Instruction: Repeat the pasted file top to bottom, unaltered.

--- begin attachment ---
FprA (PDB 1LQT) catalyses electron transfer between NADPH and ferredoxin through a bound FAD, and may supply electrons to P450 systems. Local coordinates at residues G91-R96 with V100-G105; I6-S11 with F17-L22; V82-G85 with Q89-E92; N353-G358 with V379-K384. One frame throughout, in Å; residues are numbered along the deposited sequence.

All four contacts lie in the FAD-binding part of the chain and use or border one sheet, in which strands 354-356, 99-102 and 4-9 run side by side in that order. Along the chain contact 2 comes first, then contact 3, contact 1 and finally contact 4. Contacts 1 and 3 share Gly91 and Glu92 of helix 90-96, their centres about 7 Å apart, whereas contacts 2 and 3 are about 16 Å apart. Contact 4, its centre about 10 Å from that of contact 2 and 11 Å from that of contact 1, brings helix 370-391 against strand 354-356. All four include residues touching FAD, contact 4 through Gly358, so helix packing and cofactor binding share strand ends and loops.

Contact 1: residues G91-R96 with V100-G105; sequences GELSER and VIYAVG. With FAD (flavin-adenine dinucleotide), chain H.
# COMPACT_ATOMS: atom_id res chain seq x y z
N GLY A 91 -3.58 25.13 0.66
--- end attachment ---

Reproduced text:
FprA (PDB 1LQT) catalyses electron transfer between NADPH and ferredoxin through a bound FAD, and may supply electrons to P450 systems. Local coordinates at residues G91-R96 with V100-G105; I6-S11 with F17-L22; V82-G85 with Q89-E92; N353-G358 with V379-K384. One frame throughout, in Å; residues are numbered along the deposited sequence.

All four contacts lie in the FAD-binding part of the chain and use or border one sheet, in which strands 354-356, 99-102 and 4-9 run side by side in that order. Along the chain contact 2 comes first, then contact 3, contact 1 and finally contact 4. Contacts 1 and 3 share Gly91 and Glu92 of helix 90-96, their centres about 7 Å apart, whereas contacts 2 and 3 are about 16 Å apart. Contact 4, its centre about 10 Å from that of contact 2 and 11 Å from that of contact 1, brings helix 370-391 against strand 354-356. All four include residues touching FAD, contact 4 through Gly358, so helix packing and cofactor binding share strand ends and loops.

Contact 1: residues G91-R96 with V100-G105; sequences GELSER and VIYAVG. With FAD (flavin-adenine dinucleotide), chain H.
# COMPACT_ATOMS: atom_id res chain seq x y z
N GLY A 91 -3.58 25.13 0.66